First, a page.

BACKGROUND Landau’s Fermi liquid theory provides the bedrock on which our understanding of metals has developed over the past 65 years. Its basic premise is that the electrons transporting a current can be treated as “quasiparticles”—electronlike particles whose effective mass has been modified, typically through interactions with the atomic lattice and/or other electrons. For a long time, it seemed as though Landau’s theory could account for all the manybody interactions that exist inside a metal, even in the socalled heavy fermion systems whose quasiparticle mass can be up to three orders of magnitude heavier than the electron’s mass. Fermi liquid theory also lay the foundation for the first successful microscopic theory of superconductivity. In the past few decades, a number of new metallic systems have been discovered that violate this paradigm. The violation is most evident in the way that the electrical resistivity changes with temperature or magnetic field. In normal metals in which electrons are the charge carriers, the resistivity increases with increasing temperature but saturates, both at low temperatures (because the quantized lattice vibrations are frozen out) and at high temperatures (because the electron mean free path dips below the smallest scattering pathway defined by the lattice spacing). In “strange metals,” by contrast, no saturation occurs, implying that the quasiparticle description breaks down and electrons are no longer the primary charge carriers. When the particle picture breaks down, no local entity carries the current. ADVANCES A new classification of metallicity is not a purely academic exercise, however, as strange metals tend to be the hightemperature phase of some of the best superconductors available. Understanding hightemperature superconductivity stands as a grand challenge because its resolution is fundamentally rooted in the physics of strong interactions, a regime where electrons no longer move independently. Precisely what new emergent phenomena one obtains from the interactions that drive the electron dynamics above the temperature where they superconduct is one of the most urgent problems in physics, attracting the attention of condensed matter physicists as well as string theorists. One thing is clear in this regime: The particle picture breaks down. As particles and locality are typically related, the strange metal raises the distinct possibility that its resolution must abandon the basic building blocks of quantum theory. We review the experimental and theoretical studies that have shaped our current understanding of the emergent strongly interacting physics realized in a host of strange metals, with a special focus on their posterchild: the copper oxide hightemperature superconductors. Experiments are highlighted that attempt to link the phenomenon of nonsaturating resistivity to parameterfree universal physics. A key experimental observation in such materials is that removing a single electron affects the spectrum at all energy scales, not just the lowenergy sector as in a Fermi liquid. It is observations of this sort that reinforce the breakdown of the singleparticle concept. On the theoretical side, the modern accounts that borrow from the conjecture that strongly interacting physics is really about gravity are discussed extensively, as they have been the most successful thus far in describing the range of physics displayed by strange metals. The foray into gravity models is not just a pipe dream because in such constructions, no particle interpretation is given to the charge density. As the breakdown of the independentparticle picture is central to the strange metal, the gravity constructions are a natural tool to make progress on this problem. Possible experimental tests of this conjecture are also outlined. OUTLOOK As more strange metals emerge and their physical properties come under the scrutiny of the vast array of experimental probes now at our disposal, their mysteries will be revealed and their commonalities and differences cataloged. In so doing, we should be able to understand the universality of strange metal physics. At the same time, the anomalous nature of their superconducting state will become apparent, offering us hope that a new paradigm of pairing of nonquasiparticles will also be formalized. The correlation between the strength of the linearintemperature resistivity in cuprate strange metals and their corresponding superfluid density, as revealed here, certainly hints at a fundamental link between the nature of strange metallicity and superconductivity in the cuprates. And as the gravityinspired theories mature and overcome the challenge of projecting their powerful mathematical machinery onto the appropriate crystallographic lattice, so too will we hope to build with confidence a complete theory of strange metals as they emerge from the horizon of a black hole. Curved spacetime with a black hole in its interior and the strange metal arising on the boundary. This picture is based on the string theory gaugegravity duality conjecture by J. Maldacena, which states that some strongly interacting quantum mechanical systems can be studied by replacing them with classical gravity in a spacetime in one higher dimension. The conjecture was made possible by thinking about some of the fundamental components of string theory, namely Dbranes (the horseshoeshaped object terminating on a flat surface in the interior of the spacetime). A key surprise of this conjecture is that aspects of condensed matter systems in which the electrons interact strongly—such as strange metals—can be studied using gravity.more » « less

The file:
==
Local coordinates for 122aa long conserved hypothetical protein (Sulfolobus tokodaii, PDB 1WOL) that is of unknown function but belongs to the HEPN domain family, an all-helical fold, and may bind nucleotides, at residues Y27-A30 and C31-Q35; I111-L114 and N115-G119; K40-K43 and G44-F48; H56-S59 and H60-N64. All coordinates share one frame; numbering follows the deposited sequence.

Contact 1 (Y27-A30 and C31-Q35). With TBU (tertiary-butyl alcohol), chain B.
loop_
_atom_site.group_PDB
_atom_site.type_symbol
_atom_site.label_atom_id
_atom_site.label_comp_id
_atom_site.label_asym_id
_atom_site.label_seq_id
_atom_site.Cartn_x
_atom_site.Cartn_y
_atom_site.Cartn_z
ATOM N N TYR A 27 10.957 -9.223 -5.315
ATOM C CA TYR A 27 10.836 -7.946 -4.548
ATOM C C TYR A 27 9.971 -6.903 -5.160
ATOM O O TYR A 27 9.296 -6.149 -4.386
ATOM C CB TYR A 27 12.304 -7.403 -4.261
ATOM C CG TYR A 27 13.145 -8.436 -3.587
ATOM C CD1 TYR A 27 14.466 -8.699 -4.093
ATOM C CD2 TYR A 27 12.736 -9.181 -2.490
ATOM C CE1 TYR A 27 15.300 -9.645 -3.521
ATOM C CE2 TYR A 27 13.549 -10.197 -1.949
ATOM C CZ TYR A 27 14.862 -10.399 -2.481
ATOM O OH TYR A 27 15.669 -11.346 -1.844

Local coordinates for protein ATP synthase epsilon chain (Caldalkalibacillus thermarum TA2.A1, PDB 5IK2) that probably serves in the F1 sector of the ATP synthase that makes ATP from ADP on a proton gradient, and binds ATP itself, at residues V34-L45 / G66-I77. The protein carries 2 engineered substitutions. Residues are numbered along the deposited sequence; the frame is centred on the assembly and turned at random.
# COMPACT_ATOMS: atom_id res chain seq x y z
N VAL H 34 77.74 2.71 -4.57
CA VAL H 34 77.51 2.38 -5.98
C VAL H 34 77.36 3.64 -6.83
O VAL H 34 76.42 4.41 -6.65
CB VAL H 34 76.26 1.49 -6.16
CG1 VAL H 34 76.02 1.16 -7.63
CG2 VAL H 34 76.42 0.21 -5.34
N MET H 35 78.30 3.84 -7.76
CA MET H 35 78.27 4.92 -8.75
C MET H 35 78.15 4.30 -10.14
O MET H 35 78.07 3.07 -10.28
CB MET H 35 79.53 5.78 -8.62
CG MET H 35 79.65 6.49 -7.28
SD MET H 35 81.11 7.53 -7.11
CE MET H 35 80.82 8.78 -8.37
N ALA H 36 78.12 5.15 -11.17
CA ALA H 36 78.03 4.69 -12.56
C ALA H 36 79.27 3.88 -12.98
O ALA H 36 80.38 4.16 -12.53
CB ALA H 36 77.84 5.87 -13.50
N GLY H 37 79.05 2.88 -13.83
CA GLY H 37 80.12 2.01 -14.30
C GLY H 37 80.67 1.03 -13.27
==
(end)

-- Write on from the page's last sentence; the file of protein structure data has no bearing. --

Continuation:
Abstract Mesoscopic quantum systems exhibit complex manybody quantum phenomena, where interactions between spins and charges give rise to collective modes and topological states. Even simple, noninteracting theories display a rich landscape of energy states—distinct manyparticle configurations connected by spin and energydependent transition rates. The ways in which these energy states interact is difficult to characterize or predict, especially in regimes of frustration where manybody effects create a multiply degenerate landscape. Here, we use network science to characterize the complex interconnection patterns of these energystate transitions. Using an experimentally verified computational model of electronic transport through quantum antidots, we construct networks where nodes represent accessible energy states and edges represent allowed transitions. We find that these networks exhibit Rentian scaling, which is characteristic of efficient transportation systems in computer circuitry, neural circuitry, and human mobility, and can be used to measure the interconnection complexity of a network. We find that the topological complexity of the state transition networks—as measured by Rent’s exponent— correlates with the amount of current flowing through the antidot system. Furthermore, networks corresponding to points of frustration (due, for example, to spinblockade effects) exhibit an enhanced topological complexity relative to nonfrustrated networks. Our results demonstrate that network characterizations of the abstract topological structure of energy landscapes capture salient properties of quantum transport. More broadly, our approach motivates future efforts to use network science to understand the dynamics and control of complex quantum systems.